Adweek has absolutely no editorial direction and hasn't had one for at least two years. Time for new blood at the top of the magazine.

George Parker said...

Catharine...
Brilliant post. I am doing a post on AdScam complimenting you on it. I think this is a sadly neglected subject we should jointly explore in greater depth.
Cheers/George

Anonymous said...

The old expression “they are one and the same” is now often mangled into the
roughly phonetic equivalent “one in the same.”
- wsu.edu

Happy mangling.

Catharine P. Taylor said...

Sorry about the spam above...blogger doesn't make it easy to delete comments or I'm missing something!

Thanks to George!

Tom Messner said...

Cathy,
Interesting comments.
But is it not possible to dump the sans-serif reverse typeface that would make even Hemingway unreadable.
Sans-serif is bad enough for long
copy--longer than 500 words--but reversing it only is torturous.
It is funny that writers succumb to digital designers.
Best,
Tom

Catharine P. Taylor said...

I hear ya Tom. I'll get on it as soon as I get a new babysitter. You're not available, are you? Kidding.

Toad said...

The rap on both pubs, for as long as I can remember, is that Adweek was for creatives and Ad Age was for account and media types.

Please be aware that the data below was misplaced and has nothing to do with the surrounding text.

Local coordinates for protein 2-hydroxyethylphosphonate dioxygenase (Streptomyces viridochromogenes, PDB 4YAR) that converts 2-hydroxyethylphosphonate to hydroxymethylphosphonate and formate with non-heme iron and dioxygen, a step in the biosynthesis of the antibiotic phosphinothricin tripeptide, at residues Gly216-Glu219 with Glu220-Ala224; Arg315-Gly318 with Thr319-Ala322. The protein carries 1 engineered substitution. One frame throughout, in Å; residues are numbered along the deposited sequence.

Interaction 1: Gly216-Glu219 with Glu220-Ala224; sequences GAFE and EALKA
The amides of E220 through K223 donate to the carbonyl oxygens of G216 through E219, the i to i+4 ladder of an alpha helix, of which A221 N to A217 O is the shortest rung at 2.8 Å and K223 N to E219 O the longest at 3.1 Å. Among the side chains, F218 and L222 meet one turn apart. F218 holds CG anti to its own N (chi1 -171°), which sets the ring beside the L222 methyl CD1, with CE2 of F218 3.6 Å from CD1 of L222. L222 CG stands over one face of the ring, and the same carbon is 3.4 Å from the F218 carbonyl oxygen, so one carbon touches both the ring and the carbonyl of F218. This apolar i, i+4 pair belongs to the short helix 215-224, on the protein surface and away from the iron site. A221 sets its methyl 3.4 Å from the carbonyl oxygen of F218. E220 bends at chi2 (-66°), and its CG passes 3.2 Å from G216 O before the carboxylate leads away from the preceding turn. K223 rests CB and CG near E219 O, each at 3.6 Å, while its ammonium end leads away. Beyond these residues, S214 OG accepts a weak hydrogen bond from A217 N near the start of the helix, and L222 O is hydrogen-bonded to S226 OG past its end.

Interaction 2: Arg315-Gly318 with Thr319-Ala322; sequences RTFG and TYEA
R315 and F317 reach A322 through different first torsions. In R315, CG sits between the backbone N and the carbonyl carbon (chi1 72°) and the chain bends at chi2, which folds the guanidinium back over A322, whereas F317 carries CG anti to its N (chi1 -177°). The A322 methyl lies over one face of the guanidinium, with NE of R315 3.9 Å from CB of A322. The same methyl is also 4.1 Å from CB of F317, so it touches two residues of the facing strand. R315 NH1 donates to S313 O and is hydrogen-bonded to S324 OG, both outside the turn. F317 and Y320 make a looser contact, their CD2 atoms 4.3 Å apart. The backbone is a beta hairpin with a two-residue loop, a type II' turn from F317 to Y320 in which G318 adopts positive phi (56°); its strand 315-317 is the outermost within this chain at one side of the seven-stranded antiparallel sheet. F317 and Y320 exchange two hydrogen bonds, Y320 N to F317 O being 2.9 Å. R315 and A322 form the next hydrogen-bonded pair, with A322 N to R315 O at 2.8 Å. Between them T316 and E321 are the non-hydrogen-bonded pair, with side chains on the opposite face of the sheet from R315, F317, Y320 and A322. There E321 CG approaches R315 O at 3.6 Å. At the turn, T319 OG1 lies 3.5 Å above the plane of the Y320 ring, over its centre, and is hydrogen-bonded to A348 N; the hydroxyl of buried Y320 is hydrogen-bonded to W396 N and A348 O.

Coverage used to net out that way, and if you look at the home pages of both pubs, Adweek is far more likely to feature the hiring of a new CD while Ad Age is more likely to feature something about Zenith Media.

Digitally, they've gone in different directions:

Adweek's done Adfreak, which is a compliation-style blog, a la Adrants: they've got new and interesting/unusual work with some sort of snarky commentary. Sort of a daily edition of Archive without the German Penis Ads. But the video is all links or hosted on Tim Nudd's YouTube page.
Oh, and it's free.

AdAge has AdCritic, which is a much more comprehensive site (that they bought from its creator that functions as a sort of advertising-only YouTube: there's no editorial voice.

But it's a pay site and that's given it a more limited audience (though they recently redesigned the site and made all new content free for the first 7 days, an interesting experiment.)

What's most interesting to me is whether the online versions will eclipse the offline ones and what the actual online versions (adweek.com and adage.com) will choose to emphasize.

PS: email me and I can explain how to remove spam comments. It's actually pretty easy.

Edw3rd said...

Just for clarification, my comment to AdScam was to highlight motivations.

Nielsen and VNU, corporately, have a great deal to gain from self-promoting the adverati. AdAge/Crain have less to gain.

Sadly, no one compares or discusses business results: ad pages sold, VNU ads vs. edit coverage (hmm, correlation anyone?), sentiment of coverage, or any other KPI's. We just discuss the gossip levels.

Buying an ad page in either book IMHO has more to do with relationships & sponsorship than it does market impact, audience delivery, or market influence.

Gosh, what I really miss about the Ad Game are those invitations to Time's 100 Most Beautiful People dinners for the adverati, now all we've got are pictures from Cannes...

Tom Messner said...

Cathy,
Back to the real issue here: babysitters.
The two best babysitters we ever had went on to be successful creative directors at significant agencies.
My own babysitting skill is with pre-toddlers...under 11 months.
Best,
Tom